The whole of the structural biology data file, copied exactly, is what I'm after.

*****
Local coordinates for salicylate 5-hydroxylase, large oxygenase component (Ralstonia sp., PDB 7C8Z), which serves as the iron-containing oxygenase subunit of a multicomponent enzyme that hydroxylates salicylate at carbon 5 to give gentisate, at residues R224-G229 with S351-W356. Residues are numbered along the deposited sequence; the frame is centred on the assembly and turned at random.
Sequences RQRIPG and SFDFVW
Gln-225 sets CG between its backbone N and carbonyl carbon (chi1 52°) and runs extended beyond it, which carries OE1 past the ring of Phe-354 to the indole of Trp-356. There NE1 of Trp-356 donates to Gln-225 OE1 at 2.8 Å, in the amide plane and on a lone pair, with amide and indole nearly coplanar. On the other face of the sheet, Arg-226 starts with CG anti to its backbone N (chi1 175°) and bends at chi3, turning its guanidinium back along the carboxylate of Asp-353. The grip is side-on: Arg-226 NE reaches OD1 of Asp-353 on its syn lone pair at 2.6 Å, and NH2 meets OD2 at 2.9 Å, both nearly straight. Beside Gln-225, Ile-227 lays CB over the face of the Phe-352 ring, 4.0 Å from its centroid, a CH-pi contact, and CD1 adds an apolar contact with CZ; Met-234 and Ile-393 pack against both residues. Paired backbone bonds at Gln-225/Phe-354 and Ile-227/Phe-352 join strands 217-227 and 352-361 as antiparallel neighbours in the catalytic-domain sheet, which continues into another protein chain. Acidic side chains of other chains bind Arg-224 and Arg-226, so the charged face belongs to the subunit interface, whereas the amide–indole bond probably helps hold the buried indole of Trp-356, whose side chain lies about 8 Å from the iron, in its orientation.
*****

Local coordinates for salicylate 5-hydroxylase, large oxygenase component (Ralstonia sp., PDB 7C8Z), which serves as the iron-containing oxygenase subunit of a multicomponent enzyme that hydroxylates salicylate at carbon 5 to give gentisate, at residues R224-G229 with S351-W356. Residues are numbered along the deposited sequence; the frame is centred on the assembly and turned at random.
Sequences RQRIPG and SFDFVW
Gln-225 sets CG between its backbone N and carbonyl carbon (chi1 52°) and runs extended beyond it, which carries OE1 past the ring of Phe-354 to the indole of Trp-356. There NE1 of Trp-356 donates to Gln-225 OE1 at 2.8 Å, in the amide plane and on a lone pair, with amide and indole nearly coplanar. On the other face of the sheet, Arg-226 starts with CG anti to its backbone N (chi1 175°) and bends at chi3, turning its guanidinium back along the carboxylate of Asp-353. The grip is side-on: Arg-226 NE reaches OD1 of Asp-353 on its syn lone pair at 2.6 Å, and NH2 meets OD2 at 2.9 Å, both nearly straight. Beside Gln-225, Ile-227 lays CB over the face of the Phe-352 ring, 4.0 Å from its centroid, a CH-pi contact, and CD1 adds an apolar contact with CZ; Met-234 and Ile-393 pack against both residues. Paired backbone bonds at Gln-225/Phe-354 and Ile-227/Phe-352 join strands 217-227 and 352-361 as antiparallel neighbours in the catalytic-domain sheet, which continues into another protein chain. Acidic side chains of other chains bind Arg-224 and Arg-226, so the charged face belongs to the subunit interface, whereas the amide–indole bond probably helps hold the buried indole of Trp-356, whose side chain lies about 8 Å from the iron, in its orientation.